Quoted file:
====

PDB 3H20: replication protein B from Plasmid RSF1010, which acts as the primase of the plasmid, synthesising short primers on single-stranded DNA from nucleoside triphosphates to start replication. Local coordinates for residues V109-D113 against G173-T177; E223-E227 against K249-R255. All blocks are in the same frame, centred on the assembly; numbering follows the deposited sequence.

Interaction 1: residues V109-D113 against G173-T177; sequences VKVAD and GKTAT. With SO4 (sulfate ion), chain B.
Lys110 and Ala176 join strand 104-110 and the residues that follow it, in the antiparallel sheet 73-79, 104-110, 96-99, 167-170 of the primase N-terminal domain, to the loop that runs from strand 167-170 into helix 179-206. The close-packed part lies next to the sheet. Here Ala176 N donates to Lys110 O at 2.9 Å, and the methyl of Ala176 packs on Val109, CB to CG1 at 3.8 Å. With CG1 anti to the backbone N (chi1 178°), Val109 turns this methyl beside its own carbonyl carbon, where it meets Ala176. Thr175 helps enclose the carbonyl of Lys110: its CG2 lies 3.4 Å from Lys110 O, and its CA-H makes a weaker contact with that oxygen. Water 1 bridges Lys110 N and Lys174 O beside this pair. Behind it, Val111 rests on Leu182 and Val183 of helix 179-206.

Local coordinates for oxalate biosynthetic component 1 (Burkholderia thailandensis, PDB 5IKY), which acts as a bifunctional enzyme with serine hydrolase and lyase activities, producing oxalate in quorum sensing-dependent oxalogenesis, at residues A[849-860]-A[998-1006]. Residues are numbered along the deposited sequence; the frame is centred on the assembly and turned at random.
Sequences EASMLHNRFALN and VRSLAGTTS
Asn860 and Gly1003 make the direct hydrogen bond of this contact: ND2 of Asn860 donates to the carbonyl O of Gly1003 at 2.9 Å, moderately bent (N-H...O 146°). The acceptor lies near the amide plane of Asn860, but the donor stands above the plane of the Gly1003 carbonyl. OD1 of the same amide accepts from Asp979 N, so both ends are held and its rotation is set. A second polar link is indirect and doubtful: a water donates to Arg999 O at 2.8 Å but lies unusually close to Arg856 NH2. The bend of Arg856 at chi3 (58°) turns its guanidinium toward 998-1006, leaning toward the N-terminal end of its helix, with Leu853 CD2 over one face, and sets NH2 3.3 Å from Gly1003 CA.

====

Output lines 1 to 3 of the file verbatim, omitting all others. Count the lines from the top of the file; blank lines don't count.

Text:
PDB 3H20: replication protein B from Plasmid RSF1010, which acts as the primase of the plasmid, synthesising short primers on single-stranded DNA from nucleoside triphosphates to start replication. Local coordinates for residues V109-D113 against G173-T177; E223-E227 against K249-R255. All blocks are in the same frame, centred on the assembly; numbering follows the deposited sequence.

Interaction 1: residues V109-D113 against G173-T177; sequences VKVAD and GKTAT. With SO4 (sulfate ion), chain B.
Lys110 and Ala176 join strand 104-110 and the residues that follow it, in the antiparallel sheet 73-79, 104-110, 96-99, 167-170 of the primase N-terminal domain, to the loop that runs from strand 167-170 into helix 179-206. The close-packed part lies next to the sheet. Here Ala176 N donates to Lys110 O at 2.9 Å, and the methyl of Ala176 packs on Val109, CB to CG1 at 3.8 Å. With CG1 anti to the backbone N (chi1 178°), Val109 turns this methyl beside its own carbonyl carbon, where it meets Ala176. Thr175 helps enclose the carbonyl of Lys110: its CG2 lies 3.4 Å from Lys110 O, and its CA-H makes a weaker contact with that oxygen. Water 1 bridges Lys110 N and Lys174 O beside this pair. Behind it, Val111 rests on Leu182 and Val183 of helix 179-206.